A Story of Recovery:

Resentment Equals Leaving FA

My story is a little different than most members in FA (spoken like a true food addict-only me right?).  I left program after 6 ½ years.  That’s right; just walked out the FA doors and never looked back.  This grand idea of mine was based solely on resentments. During those 6 ½ years of program, I gave away 81 lbs., and had one break; held most of the meeting positions between two meetings; had 4 sponsees, went to night school working on a bachelors degree, and worked 10 to 12 hours a day.  

I had back-to-back abstinence for 5 years then I ate two cookies in December; never told my sponsor until February and the end result was she dropped me as her sponsee.  I was crushed, felt abandoned and hurt.  I lost a great deal due to being dishonest. I went through numerous sponsors when I finally found one I thought would work for me.  Keep in mind I was having issues not my sponsor. I never told her or anyone in program the emotions and struggles I was encountering. I didn’t want to “bother” anyone with my problems.  You will not find help if you do not open yourself up to people. I was sliding down that slippery slope of resentments.  I was trying to deal with menopause during this time too.  My weight was fluctuating, mostly upward. Soon afterwards my mother passed away rather suddenly. Again, I was unable to speak openly about my emotions. I changed sponsors thinking this was the solution; never realizing it had to come out from within me to another person – my sponsor, my fellows, and in my phone calls to find peace and serenity. 

I went on a once in a lifetime European cruise during this time to relax and to celebrate graduating from college with a bachelor’s degree, cum lade honors.  I had my phone service all in order so I would be able to make calls from the ship to keep my AWOL(A Way Of Life).   There were storms while at sea and no phone service so I was unable to make the two AWOL phone meetings.  Lost my AWOL of eighteen months.  Remember, there are no exceptions to the “rule/guideline” of missing two meetings in a row. I felt sick, like someone punched me in the stomach.  When I came back from the trip, I made many phone calls to get it “up and out.”  The calls at first helped, but then I spoke to a fellow member who told me I should never have taken the trip to begin with knowing I was in an AWOL so what did I expect.  Really?  During the last 1 ½ to 2 years in program I white knuckled it every day. Not for food, but for friendship, love, understanding, and support from my fellows.  I expected them to know how I felt without telling them.  

I had had enough of program and all the “stuff” that comes with doing it. I threw the towel in and decided to walk out the FA doors and not look back. Keep in mind I was full of resentment toward the program and all that it stood for because in my mind it had let me down.  Isolation became my “safe place”. I had lost the willingness and the acceptance to be an FA fellow. Peace and serenity were lost.

The weird part of my journey is that I never lost sight of being a food addict. Nor did I pretend I did not need FA.  I am not going to tell you that I did not enjoy being out there eating all the junk that I had not eaten in over 6 years because I did, initially. You know the feeling, the high at first then I ate more to have that “high” back, but I never found it. What I did find was 45 pounds of fat added to my body in a few short months.  The health problems came back as well.  In my mind I thought I was eating just a little of the crap, but obviously it was in my mind only. My body proved to me I was not in reality, but fantasy. I became short-tempered and just plain miserable.  I knew what I had to do and that was to go back to FA. I told my husband and family that the day after my birthday, I was going back to FA. They all sighed a sigh of relief.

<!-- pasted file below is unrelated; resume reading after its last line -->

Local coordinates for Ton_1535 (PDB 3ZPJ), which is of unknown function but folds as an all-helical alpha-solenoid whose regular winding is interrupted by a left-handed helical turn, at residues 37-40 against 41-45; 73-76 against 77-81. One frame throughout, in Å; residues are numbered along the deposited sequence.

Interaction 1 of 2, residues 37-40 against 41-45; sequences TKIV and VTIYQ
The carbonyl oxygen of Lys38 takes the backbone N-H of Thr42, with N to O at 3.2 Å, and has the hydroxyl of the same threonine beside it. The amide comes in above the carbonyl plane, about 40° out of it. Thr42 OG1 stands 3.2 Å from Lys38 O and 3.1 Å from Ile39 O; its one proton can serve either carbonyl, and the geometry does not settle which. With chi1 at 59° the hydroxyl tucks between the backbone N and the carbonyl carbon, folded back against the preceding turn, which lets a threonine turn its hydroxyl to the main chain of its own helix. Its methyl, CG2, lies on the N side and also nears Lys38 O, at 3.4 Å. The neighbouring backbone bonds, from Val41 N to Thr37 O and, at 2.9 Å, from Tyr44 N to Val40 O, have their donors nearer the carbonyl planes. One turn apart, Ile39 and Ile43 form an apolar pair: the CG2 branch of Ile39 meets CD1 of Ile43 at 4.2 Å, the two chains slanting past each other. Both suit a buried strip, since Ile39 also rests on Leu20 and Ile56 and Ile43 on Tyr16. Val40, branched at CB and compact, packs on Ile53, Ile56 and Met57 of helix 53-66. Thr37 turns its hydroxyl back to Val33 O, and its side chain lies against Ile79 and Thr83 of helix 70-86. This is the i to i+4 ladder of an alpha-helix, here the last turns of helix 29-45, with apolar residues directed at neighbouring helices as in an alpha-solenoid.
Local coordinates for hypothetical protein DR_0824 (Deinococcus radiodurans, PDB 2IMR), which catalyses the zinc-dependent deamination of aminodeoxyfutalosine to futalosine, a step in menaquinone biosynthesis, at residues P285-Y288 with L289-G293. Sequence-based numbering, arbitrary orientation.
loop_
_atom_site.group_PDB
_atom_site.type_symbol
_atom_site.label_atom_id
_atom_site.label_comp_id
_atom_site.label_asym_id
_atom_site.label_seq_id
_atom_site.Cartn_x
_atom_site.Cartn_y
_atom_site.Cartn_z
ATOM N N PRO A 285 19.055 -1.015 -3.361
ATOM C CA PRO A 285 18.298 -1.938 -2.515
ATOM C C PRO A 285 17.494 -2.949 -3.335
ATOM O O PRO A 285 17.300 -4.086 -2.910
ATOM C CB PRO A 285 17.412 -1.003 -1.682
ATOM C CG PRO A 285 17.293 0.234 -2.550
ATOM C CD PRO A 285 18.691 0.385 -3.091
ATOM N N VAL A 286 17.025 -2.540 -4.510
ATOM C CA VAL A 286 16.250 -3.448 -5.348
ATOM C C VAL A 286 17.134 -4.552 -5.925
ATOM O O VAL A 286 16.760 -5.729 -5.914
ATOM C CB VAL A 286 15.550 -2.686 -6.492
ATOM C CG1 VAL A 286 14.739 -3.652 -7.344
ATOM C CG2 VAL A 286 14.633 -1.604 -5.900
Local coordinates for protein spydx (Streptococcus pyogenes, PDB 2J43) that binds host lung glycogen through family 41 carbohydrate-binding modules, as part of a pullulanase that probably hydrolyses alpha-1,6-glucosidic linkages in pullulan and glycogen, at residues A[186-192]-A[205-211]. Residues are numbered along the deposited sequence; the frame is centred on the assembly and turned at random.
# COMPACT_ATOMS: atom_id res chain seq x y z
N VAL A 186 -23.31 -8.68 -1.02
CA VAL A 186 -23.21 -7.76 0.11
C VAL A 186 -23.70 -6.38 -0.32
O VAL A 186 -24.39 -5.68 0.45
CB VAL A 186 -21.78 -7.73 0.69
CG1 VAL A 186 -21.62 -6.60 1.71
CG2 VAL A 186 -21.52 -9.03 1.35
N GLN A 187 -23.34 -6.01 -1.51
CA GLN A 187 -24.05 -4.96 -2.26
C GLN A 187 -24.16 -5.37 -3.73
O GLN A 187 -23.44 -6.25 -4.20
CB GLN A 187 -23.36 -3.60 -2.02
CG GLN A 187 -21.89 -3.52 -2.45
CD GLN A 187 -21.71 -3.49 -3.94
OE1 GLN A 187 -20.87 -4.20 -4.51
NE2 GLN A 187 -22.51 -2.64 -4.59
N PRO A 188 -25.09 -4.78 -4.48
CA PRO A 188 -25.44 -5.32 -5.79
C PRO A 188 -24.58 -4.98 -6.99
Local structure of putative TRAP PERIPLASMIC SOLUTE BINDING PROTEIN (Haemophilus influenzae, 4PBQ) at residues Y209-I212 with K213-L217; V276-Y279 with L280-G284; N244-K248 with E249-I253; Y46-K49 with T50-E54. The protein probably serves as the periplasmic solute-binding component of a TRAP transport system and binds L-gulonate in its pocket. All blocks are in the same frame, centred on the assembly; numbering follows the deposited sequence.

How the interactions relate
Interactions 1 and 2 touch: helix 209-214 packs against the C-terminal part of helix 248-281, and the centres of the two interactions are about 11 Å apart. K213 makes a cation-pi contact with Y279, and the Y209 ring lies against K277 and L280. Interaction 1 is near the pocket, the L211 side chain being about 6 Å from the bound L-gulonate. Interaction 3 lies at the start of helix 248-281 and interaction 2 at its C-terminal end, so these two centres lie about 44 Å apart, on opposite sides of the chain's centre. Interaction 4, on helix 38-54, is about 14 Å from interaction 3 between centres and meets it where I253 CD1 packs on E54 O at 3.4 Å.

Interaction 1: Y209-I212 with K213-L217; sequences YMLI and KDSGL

Many months later, I mustered up enough courage to pull into the parking lot of a local FA meeting. There I sat for the next 15 minutes frozen in time; scared someone would recognize me and become horrified at how much weight I had gained. My husband called me and gave me encouraging words to go inside.  When I walked into the room I saw friendly faces and was greeted with open arms. I was deeply touched. The humility, embarrassment, shame and guilt seemed to melt away. I was back home with my family. 

Currently I have 11 months of abstinence, am 5’4”, gave away 34 lbs., have a sponsee, an AWOL, a wonderful caring sponsor and most of all – beautiful loving friends in FA.  Returning to FA taught me to take responsibility for the way I am today; stop blaming others; look at myself and make the appropriate changes or at least make an effort to change them. I am not a saint, but I am a work in progress. The calls I am asked to make each day are now perceived as calling a friend or making a new friend.  I make calls for my own recovery. I need to open up to members in order to have their support, tips and advise. Most of all it is so very important to let go of resentments. Even if it means to make 100 phone calls to get it up and out, just do it in order to let it go.  Also, I talk it over with my sponsor as many times as needed.  I am just another “bozo on the bus” who has learned a valuable lesson and that is to be open, willing and have acceptance. 

Today I am married for 41 ½ years, have two grown daughters, 5 grandchildren, work full time and will be 60 years old in one month.  Only because of FA and my higher power whom I choose to call God, do I have a content useful life today.  FA is truly a gift; a gift I am not willing to give back, but rather cherish. Thank You God!


This story was originally published in the connection Magazine. Subscribe to the connection Magazine for more stories of recovery. Or submit your own story of recovery.